Intended for healthcare professionals


Child health at risk from welfare cuts

BMJ 2015; 351 doi: (Published 14 October 2015) Cite this as: BMJ 2015;351:h5330
  1. David Taylor-Robinson, senior clinical lecturer in public health1,
  2. Sophie Wickham, research fellow in public health data analysis1,
  3. Ben Barr, senior clinical lecturer in applied public health2
  1. 1Department of Public Health and Policy, Farr Institute@HeRC, Liverpool L69 3GL, UK
  2. 2Department of Public Health and Policy, University of Liverpool, Liverpool
  1. Correspondence to: D Taylor-Robinson dctr{at}

Poverty has an enduring influence on children’s development, health outcomes, and survival

In his keynote speech at the Conservative Party conference the prime minister suggested that “an all out assault on poverty” was key to tackling the United Kingdom’s big social problems.1 Central to the government’s plans are the welfare changes heralded in the summer budget, which outlined the chancellor’s intention to take the UK from a “low wage, high tax, high welfare economy” to a “higher wage, lower tax, lower welfare country.”2 The overall picture is complicated since, although substantial cuts to tax credits and benefits are set to reduce the income of some households substantially, a “national living wage” is to be introduced that will benefit people in low paid work. But who are the winners and losers from this, and what are the public health implications?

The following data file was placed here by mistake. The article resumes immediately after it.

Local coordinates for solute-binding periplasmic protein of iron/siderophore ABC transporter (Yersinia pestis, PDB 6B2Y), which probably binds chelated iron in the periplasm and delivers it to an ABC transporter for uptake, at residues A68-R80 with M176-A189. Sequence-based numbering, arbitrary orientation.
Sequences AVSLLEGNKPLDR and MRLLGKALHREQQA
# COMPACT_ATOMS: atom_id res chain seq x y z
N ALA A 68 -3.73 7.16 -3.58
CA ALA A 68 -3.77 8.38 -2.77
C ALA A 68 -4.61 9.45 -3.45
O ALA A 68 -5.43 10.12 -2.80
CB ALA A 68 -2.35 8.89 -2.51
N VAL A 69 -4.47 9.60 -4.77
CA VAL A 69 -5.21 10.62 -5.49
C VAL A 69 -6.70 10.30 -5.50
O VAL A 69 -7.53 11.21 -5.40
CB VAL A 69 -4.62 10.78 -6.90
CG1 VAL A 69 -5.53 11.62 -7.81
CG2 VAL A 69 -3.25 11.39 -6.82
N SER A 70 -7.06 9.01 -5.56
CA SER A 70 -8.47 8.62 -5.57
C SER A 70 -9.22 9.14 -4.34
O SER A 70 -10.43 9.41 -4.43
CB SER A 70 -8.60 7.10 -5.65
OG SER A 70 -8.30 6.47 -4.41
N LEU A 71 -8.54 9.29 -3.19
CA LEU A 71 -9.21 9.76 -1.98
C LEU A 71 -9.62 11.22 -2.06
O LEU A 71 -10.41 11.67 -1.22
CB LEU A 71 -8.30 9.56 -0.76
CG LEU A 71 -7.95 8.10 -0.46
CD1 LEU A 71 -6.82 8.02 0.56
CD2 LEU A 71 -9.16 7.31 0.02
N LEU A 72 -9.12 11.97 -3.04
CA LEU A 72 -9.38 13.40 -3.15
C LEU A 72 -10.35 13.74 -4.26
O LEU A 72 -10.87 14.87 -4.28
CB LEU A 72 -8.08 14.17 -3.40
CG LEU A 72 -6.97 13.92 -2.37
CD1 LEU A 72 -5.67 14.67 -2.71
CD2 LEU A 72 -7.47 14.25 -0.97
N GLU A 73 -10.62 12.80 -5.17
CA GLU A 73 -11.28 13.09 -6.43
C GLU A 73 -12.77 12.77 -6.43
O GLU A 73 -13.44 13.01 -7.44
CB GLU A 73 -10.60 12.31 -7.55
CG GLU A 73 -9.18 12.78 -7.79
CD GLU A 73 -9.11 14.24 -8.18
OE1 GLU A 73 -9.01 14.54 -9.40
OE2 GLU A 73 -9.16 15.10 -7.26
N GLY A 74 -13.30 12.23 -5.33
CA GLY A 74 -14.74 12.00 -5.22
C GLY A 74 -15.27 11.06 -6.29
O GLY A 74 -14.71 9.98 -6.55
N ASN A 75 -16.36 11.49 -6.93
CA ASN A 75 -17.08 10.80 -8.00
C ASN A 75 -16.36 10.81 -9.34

Two recent reports from the Joseph Rowntree Foundation and the Resolution Foundation show that it is poor children who are going to be hit hardest.3 4 The Rowntree analysis shows how the combined effect of benefit changes and the national living wage will influence household incomes compared with a “minimum income standard”—the amount required for a basic standard of living.

Lone parents and families with children who depend on welfare …

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